Craig Gillespie paints a sad and revealing portrait of the infamous American competitive ice skater Tonya Harding. A star in the making, and possibly the best female skater who has ever lived, she crashed and burned in the most spectacular and public way possible in 1994, just months before OJ had his own little outburst. The most impressive aspect of this film, however, is not the tragedy itself, but the humor Gillespie uses in capturing the personalities of the key players.
Based on interviews conducted more than a decade after the incident, the story weaves back and forth between the character’s explanation of what happened with their own personal bias perspective and what actually happened. Margot Robbie delivers her most provocative and convincing performance to date, demonstrating a range that I did not know she was capable of. She truly became the extremely talented redneck hick that is Tonya Harding.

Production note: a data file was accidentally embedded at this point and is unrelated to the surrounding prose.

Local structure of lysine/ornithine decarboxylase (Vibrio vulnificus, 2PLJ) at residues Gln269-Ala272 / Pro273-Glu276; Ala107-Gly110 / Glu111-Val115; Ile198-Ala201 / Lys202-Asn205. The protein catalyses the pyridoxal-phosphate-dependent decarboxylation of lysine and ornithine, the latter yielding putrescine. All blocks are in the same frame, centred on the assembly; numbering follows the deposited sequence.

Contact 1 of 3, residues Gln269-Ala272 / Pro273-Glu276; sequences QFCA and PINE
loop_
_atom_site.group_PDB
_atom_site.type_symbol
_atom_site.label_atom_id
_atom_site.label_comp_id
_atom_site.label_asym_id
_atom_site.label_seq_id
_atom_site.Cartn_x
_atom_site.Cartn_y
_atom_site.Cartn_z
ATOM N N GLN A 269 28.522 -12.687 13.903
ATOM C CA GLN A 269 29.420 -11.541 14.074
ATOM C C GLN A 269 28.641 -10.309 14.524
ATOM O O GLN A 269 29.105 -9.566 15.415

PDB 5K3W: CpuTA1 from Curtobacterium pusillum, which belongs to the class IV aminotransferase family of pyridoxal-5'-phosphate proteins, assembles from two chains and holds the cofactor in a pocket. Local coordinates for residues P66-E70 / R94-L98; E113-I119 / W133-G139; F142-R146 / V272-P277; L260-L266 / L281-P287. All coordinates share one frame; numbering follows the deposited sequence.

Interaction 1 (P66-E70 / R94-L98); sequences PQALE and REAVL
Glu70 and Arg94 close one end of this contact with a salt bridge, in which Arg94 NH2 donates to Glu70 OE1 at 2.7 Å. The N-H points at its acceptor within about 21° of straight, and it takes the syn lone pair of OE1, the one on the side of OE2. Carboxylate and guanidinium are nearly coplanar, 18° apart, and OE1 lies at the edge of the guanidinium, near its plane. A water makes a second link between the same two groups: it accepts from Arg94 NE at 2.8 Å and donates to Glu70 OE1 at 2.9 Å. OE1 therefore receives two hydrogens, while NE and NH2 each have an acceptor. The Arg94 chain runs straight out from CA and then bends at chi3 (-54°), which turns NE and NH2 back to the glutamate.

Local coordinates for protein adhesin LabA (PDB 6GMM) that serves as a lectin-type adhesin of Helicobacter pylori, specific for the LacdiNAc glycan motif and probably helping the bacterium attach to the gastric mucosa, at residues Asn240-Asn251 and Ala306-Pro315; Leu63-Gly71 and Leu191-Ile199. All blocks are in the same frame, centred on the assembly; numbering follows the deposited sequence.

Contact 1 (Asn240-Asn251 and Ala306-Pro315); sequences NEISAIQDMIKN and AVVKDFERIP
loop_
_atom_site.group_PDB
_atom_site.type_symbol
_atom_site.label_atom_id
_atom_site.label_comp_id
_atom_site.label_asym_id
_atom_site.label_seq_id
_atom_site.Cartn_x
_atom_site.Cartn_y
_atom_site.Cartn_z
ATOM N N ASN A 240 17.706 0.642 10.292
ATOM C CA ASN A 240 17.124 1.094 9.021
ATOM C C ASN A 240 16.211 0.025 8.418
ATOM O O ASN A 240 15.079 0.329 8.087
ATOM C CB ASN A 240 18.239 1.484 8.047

What was refreshing about film was the sympathy Gillespie obviously has for this poor woman. She was the most hated person in American, and possibly even the world, when news broke that her husband hired hit-men to break Nancy Kerrigan’s knee before the Olympics. Instead of portraying her as the evil, white trash villain that she was perceived to be in the ‘90s, Gillespie shows a woman who just wanted to compete. A woman who was oblivious to the stupidity of her husband and his friends, simply because she surrounded by that exact same brand of stupidity her entire life.
The cinematography was exciting and straight to the point. The only time Gillespie got theatrical was when Tonya was on the ice. Everything else was done with absolute realism. This contrast highlighted just how magical Tonya’s performances really were. This is a must see and rightly deserves 8 out of 10 stars.